Buying or selling your home may be the largest and most significant purchase you will make in your life. Even though many real estate transactions use standardized form agreements, just filling in a few blanks can still be tricky.
If legal issues arise you’ll need an attorney’s help. Although real estate agents know a lot about the negotiating and contracting part of the process, they can’t answer legal questions. If you are concerned about any language in your agreements you should have an attorney look the documents over.
In real estate transactions, an attorney serves one main purpose – to protect a buyer and seller from experiencing a financial loss. An attorney familiar with real estate transactions can catch problems or mistakes that could cost you future expense.
Even after default there are several options. Renogotiation of the loan, a deed in lieu of foreclosure, a short sale, foreclosure or bankruptcy are potential options. When a lender initiates foreclosure, the process may be either judicial or by advertisement and sale. Regardless as to the form of foreclosure you have options and may have a legal defense that could stall or prevent the loss of your property.
In a judicial foreclosure, the process goes through the Circuit Court of the county where the property is located. Your lender files a lawsuit to prove that you are in default and that the lender should be allowed to foreclose and take your property.
Advertisement and sale is a non-judicial procedure, your property is taken without going to court. Notice is provided and, after 120 days, your property is sold. In this form of foreclosure, homeowners are unable to raise defenses unless they have an attorney, who can remove the foreclosure to the Circuit Court and obtain an injunction to require that the foreclosure occur in a court of law.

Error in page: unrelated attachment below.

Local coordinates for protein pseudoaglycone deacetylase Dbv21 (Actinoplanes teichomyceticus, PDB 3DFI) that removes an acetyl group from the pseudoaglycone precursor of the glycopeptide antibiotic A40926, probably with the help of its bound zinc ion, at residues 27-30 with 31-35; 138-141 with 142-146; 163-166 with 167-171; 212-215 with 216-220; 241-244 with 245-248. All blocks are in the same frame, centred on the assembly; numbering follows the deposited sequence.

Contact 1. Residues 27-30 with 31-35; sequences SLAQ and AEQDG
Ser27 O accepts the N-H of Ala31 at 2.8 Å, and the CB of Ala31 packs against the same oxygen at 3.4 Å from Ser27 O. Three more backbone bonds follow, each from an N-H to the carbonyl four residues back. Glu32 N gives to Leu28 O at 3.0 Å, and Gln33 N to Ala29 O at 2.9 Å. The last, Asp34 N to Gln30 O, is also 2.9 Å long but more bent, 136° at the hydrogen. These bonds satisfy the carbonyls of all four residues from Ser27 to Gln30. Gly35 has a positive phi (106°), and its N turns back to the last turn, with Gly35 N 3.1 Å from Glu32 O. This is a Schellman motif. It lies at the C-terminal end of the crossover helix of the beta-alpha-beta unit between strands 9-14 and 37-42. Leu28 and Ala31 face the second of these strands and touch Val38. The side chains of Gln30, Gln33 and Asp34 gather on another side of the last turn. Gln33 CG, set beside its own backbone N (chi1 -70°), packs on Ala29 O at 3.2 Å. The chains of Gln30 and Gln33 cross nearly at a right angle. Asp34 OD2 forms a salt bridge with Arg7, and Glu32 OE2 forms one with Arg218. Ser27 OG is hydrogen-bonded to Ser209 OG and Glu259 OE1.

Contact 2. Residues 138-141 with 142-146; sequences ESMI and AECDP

Responding to any default on a real estate loan will involve choices. If you are in default or are threatened with foreclosure, you should discuss your options with an attorney.
Construction problems come in many shapes and sizes so it is usually a good thing to consult an attorney as soon as problems arise. These disputes can include claims arising out of building design, construction or repair. As a general rule the first step will be to give the contractor an opportunity to correct the problem.
After that, you may want to pursue litigation or seek relief through Oregon’s Construction Contractor’s Board (CCB). After payment of a small fee, the CCB will schedule an onsite meeting with the homeowner and the contractor and then assist in reaching a settlement.
If no settlement is reached or your contractor does not perform as promised you may have to take him or her to court.
The most important document most businesses will sign is a lease. It is imperative for both the landlord and the business owner to understand the responsibilities imposed and the rights granted in their lease. Not only will this document limit what a business can do, it can create personal liability for the owner if the business fails or moves to a new location location.
Oregon law closely regulates residential leases and rental agreements. As a result, a landlord or tenant must be aware of what the law requires as well as what the rental agreement provides.
Whenever you are reviewing a lease or rental agreement, or when an eviction or lease termination is contemplated, it is a good idea to consult an attorney familiar with this area of the law.
Government Approvals and Permits
Few things can be more frustrating than trying to obtain your first permit. More often than not things will go smoothly, but if you do not understand what is required, if you are having difficulty dealing with an official, or if your permit is denied, you may want to consult with an attorney.
Sometimes relief can be obtained with a phone call, sometimes it may require a change of plans and sometimes it is appropriate to appeal the decision maker. An attorney familiar with the permit process can often help.